Sunday, September 12, 2010

The origin of The Tea Party

Many people credit the beginnings of The Tea Party to Keli Carender a conservative activist and blogger from Seattle who organized a series of protests, the likes of which had not been seen since 1773, the year of the Boston Tea Party.

Slap The Penguin has uncovered another possibility for the origin of the name.

Twinkle, twinkle little bat, protesting is where we're at
Lewis Carroll's 1865 novel, Alice's Adventures in Wonderland, contains a chapter entitled 'A Mad Tea Party', which describes a collection of  strange characters, single mindedly focused on one thing, and almost entirely oblivious to the real world outside of their nonsensical party.

This tea party was hosted by The Hatter, sporting his top hat with the price, 10/6, still attached. None of the characters in the book referred to The Hatter as mad although the trait is inferred. Most hatters in Carroll's time became mad due to the mercury vapors used in their work.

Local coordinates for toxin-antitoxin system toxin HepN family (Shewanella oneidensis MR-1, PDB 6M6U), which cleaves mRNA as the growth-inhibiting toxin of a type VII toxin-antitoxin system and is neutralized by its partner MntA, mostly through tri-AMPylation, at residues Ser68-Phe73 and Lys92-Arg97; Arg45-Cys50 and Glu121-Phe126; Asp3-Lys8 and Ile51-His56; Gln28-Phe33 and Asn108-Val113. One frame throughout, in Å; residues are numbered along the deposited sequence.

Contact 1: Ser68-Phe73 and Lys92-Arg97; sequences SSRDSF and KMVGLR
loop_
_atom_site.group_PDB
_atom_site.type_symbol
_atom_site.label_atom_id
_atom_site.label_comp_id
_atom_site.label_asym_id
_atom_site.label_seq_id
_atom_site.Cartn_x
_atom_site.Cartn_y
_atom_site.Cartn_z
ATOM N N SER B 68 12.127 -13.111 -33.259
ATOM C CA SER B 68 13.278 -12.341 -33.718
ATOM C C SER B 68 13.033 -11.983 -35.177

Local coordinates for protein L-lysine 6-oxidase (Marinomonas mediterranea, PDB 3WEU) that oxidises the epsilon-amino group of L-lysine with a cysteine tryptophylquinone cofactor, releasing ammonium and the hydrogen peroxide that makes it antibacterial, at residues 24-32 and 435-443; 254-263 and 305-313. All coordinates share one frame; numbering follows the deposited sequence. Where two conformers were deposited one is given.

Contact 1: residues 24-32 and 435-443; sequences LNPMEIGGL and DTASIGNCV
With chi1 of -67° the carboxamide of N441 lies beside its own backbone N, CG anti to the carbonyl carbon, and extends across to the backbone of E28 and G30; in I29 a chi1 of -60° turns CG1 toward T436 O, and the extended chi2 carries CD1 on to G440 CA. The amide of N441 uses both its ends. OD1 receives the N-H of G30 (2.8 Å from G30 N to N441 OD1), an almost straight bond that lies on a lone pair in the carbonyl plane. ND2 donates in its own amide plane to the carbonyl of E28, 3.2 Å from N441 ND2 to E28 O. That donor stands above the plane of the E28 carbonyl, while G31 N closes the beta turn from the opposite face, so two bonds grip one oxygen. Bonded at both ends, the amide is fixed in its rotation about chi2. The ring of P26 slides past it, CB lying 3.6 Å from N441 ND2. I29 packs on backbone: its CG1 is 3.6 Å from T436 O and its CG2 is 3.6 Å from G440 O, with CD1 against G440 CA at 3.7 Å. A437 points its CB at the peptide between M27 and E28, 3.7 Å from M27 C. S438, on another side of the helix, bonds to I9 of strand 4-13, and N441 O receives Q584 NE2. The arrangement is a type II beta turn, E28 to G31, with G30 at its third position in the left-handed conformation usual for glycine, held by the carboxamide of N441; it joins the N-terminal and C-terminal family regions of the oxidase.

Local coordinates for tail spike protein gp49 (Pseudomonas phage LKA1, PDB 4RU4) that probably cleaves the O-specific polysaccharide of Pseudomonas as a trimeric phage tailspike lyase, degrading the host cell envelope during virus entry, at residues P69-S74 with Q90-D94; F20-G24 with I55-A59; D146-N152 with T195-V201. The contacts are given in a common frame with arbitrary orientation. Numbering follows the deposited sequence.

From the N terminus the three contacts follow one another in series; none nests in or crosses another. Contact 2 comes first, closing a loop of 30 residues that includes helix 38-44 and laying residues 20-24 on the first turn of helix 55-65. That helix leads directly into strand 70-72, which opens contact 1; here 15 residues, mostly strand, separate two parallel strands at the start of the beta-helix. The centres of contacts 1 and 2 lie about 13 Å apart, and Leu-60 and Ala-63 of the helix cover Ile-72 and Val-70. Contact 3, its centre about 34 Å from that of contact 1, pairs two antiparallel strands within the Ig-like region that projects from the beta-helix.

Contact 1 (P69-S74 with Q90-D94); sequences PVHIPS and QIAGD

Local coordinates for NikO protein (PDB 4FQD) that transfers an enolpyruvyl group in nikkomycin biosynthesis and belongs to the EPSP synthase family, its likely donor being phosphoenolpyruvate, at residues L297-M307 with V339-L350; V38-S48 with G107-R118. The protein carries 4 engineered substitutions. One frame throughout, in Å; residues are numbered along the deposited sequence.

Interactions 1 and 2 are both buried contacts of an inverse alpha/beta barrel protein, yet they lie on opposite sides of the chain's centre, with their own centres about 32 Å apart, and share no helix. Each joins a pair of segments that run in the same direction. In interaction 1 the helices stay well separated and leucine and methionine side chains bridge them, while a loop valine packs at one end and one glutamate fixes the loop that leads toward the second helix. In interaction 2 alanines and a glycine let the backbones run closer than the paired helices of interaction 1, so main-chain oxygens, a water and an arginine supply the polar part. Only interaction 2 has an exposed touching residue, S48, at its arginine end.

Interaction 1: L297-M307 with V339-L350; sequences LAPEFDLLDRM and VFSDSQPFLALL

The March Hare, another guest at the table, was also never directly described as mad. His limited sanity is implied by his actions and from the popular phrase 'as mad as a March hare'. They Hatter and Hare are accompanied by a very sleepy dormouse who occasionally rises from his slumber to state the obvious.

Amidst the festivities the Hatter poses a riddle to Alice, "Why is a raven like a writing desk?" When Alice cannot answer, the Hatter admits that he also has no answer.

Lewis Carroll a.k.a. Charles Lutwidge Dodgson was known to write astute political commentary which he disguised as seemingly innocuous tales. Can we now add prophetic to his list of talents?

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